105 Latrobe Hall
Research Areas Thin-walled structures Structural stability Structural optimization Stochastic mechanics Steel structures Fracture mechanics Experimental methods Computational mechanics

Benjamin W. Schafer, the Willard and Lillian Hackerman Professor of Civil and Systems Engineering at Johns Hopkins, is a structural engineer known for his research in structural stability and the mechanics and design of thin-walled structures. Schafer is a professor in the Department of Civil and Systems Engineering and holds a secondary appointment in the Department of Materials Science and Engineering.

Schafer is the founding director of the Ralph S. O’Connor Sustainable Energy Institute, which addresses the development of sustainable energy technologies and their equitable implementation for the betterment of society. The institute, based in the Whiting School of Engineering, is a nexus for energy research at Johns Hopkins, engaging researchers across the university, including those at the Krieger School of Arts and Sciences, Applied Physics Laboratory, School of Advanced International Studies, Bloomberg School of Public Health, and the Carey Business School.

Schafer has served in a variety of leadership roles for the university and in technical communities, including as chair of the Department of Civil Engineering, chair of the Structural Stability Research Council, president of the Cold-Formed Steel Engineers Institute, and North American editor of the journal Thin-walled Structures. In addition, he is the current and founding director of the Cold-Formed Steel Research Consortium, which partners with industry and other universities to solve critical research challenges related to the application of thin-walled cold-formed steel in the construction industry.

Schafer’s research focuses on enabling engineers to reliably design resilient civil structures that use minimal material. Such structures require careful consideration of stability, and efforts in this area, largely for steel structures, is where his work has had the most impact. Schafer developed the Direct Strength Method of design, which is an internationally approved method for predicting the strength of cold-formed steel building components, led the first full-scale seismic tests on a cold-formed steel framed building, and has participated in the development of novel solutions for steel wind turbine towers. His research has received funding from a variety of federal agencies, industry associations, and companies.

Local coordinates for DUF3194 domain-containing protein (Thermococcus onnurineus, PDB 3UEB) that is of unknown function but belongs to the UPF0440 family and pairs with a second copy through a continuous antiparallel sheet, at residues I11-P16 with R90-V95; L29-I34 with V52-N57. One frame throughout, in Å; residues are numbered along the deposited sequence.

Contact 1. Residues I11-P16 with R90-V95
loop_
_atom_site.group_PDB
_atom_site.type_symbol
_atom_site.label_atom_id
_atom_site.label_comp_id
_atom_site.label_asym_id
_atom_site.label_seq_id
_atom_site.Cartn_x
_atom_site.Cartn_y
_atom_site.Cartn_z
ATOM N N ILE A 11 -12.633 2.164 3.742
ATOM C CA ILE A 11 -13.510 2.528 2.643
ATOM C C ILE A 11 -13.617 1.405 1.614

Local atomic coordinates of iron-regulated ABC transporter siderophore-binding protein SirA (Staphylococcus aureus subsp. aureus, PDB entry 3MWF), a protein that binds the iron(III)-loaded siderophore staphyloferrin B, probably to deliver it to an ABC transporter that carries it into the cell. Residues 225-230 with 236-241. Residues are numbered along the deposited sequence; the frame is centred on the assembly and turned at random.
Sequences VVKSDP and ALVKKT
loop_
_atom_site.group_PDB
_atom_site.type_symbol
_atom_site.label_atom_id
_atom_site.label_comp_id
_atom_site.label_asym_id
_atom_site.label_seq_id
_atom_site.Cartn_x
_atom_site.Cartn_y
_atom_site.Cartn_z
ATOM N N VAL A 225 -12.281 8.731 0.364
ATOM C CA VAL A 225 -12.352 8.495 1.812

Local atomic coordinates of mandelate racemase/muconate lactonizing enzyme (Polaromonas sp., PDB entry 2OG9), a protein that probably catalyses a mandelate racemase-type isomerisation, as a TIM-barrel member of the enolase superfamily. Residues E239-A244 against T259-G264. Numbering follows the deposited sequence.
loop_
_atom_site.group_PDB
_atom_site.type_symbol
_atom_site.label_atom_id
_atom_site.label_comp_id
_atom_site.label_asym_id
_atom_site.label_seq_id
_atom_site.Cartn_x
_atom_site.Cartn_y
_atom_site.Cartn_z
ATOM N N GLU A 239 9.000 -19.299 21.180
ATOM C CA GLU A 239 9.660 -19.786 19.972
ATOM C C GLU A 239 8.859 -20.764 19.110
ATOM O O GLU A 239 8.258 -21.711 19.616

Schafer is dedicated to translation of his research to codes and standards that can be used by engineers to improve the reliability and efficiency of structures. He currently serves as chair of the American Society of Civil Engineers standards committee for stainless cold-formed steel members and as vice chair of the American Institute of Steel Construction standards committee for stainless structural steel members. In addition, he is a member of the standards committees for the American Iron and Steel Institute and the American Institute of Steel Construction, which collectively create a suite of standards that address all aspects of steel structures and are adopted by the nation’s building codes. Schafer also participates in translation as a Consulting Principal for the engineering firm Simpson, Gumpertz & Heger, Inc.

He has been awarded the Norman Medal, Shortridge Hardesty Award, Huber Research Prize, and Collingwood Prize from the American Society of Civil Engineers for his research and service in structural engineering. At Johns Hopkins, he has won  the Robert B. Pond Sr. Excellence in Teaching and Dunn Family awards, which recognize outstanding teaching and mentoring. Schafer received his BSE in civil engineering from the University of Iowa in 1993 and MS and PhD degrees in structural engineering from Cornell University in 1994 and 1997, respectively.